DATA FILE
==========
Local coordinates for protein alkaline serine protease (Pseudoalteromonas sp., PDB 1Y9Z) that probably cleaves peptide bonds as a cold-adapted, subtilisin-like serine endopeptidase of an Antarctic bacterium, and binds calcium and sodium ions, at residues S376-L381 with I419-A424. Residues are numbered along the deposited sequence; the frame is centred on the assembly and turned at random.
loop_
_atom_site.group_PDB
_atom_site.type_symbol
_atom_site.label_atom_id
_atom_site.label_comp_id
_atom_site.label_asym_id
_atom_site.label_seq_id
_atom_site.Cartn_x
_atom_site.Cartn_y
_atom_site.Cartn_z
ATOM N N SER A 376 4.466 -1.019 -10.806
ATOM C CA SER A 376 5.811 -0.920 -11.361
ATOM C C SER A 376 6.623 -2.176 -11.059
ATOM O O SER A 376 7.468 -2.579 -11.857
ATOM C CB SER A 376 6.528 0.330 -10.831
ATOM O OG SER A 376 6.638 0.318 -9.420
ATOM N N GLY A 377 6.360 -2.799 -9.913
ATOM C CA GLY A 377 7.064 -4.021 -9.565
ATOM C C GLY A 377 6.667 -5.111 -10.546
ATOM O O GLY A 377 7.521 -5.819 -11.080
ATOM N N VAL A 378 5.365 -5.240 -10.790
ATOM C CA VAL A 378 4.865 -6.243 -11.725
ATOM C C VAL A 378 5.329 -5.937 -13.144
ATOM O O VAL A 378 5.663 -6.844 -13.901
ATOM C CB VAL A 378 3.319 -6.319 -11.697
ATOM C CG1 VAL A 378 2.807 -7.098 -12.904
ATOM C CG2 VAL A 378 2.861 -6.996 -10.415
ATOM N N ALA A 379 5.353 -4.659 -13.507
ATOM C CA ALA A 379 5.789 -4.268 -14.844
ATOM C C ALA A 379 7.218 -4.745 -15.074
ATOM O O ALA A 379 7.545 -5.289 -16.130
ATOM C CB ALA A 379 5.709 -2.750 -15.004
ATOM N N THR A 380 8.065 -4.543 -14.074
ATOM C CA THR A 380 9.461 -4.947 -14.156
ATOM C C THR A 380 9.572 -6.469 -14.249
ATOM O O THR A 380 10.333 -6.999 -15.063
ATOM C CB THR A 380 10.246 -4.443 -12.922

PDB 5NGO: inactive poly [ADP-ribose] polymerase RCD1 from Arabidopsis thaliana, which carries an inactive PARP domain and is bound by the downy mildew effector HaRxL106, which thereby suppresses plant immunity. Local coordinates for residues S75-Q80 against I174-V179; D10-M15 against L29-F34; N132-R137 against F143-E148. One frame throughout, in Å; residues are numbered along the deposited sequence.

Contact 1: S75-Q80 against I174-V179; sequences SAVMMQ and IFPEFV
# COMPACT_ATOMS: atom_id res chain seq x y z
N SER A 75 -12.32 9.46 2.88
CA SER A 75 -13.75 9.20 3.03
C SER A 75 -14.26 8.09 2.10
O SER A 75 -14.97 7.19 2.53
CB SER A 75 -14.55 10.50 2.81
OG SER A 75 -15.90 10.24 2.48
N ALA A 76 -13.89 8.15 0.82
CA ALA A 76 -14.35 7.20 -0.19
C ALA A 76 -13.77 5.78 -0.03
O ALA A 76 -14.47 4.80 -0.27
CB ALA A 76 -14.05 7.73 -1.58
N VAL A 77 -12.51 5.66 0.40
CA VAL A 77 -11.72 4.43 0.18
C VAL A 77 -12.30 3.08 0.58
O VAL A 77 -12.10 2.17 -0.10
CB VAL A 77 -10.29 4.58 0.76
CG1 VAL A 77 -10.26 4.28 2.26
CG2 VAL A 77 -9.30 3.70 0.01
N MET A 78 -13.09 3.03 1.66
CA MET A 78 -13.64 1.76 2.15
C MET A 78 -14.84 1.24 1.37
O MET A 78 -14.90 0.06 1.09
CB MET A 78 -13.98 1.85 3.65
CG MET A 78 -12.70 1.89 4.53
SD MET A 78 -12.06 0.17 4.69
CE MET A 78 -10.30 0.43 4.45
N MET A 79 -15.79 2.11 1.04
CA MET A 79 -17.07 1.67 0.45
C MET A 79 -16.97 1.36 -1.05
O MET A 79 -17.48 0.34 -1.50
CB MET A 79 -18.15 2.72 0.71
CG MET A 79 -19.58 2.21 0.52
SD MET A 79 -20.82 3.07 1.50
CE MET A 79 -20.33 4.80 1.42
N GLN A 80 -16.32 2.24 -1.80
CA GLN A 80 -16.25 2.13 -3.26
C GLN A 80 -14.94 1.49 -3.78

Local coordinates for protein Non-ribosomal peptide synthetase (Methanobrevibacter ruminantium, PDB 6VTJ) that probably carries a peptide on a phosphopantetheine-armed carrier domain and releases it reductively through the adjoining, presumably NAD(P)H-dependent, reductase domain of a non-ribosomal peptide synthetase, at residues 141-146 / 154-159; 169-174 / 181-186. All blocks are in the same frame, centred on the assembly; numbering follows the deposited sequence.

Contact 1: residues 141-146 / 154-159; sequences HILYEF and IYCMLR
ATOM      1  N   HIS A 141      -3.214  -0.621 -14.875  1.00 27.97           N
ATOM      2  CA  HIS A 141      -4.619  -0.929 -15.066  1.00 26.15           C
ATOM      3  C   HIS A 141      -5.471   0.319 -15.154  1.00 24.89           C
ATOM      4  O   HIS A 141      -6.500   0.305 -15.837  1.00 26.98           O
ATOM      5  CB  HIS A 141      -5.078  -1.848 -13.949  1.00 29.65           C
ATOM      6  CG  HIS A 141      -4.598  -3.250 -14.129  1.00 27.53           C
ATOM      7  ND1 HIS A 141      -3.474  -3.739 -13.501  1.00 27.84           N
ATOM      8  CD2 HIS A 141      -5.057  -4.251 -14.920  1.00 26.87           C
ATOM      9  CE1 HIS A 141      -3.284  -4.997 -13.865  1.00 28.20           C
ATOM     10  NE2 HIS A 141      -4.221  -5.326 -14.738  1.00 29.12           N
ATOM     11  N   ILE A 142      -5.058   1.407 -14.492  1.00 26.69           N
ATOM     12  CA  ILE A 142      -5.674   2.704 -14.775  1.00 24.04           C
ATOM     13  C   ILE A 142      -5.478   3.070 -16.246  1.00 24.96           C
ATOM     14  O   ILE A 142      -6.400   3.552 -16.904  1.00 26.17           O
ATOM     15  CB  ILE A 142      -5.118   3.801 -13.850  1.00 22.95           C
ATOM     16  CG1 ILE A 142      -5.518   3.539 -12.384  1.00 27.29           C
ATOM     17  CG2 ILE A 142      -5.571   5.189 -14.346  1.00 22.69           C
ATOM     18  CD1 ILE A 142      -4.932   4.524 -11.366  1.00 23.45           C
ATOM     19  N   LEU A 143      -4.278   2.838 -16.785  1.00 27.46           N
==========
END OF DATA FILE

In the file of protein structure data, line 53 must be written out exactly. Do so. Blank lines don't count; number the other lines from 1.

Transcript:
N VAL A 77 -12.51 5.66 0.40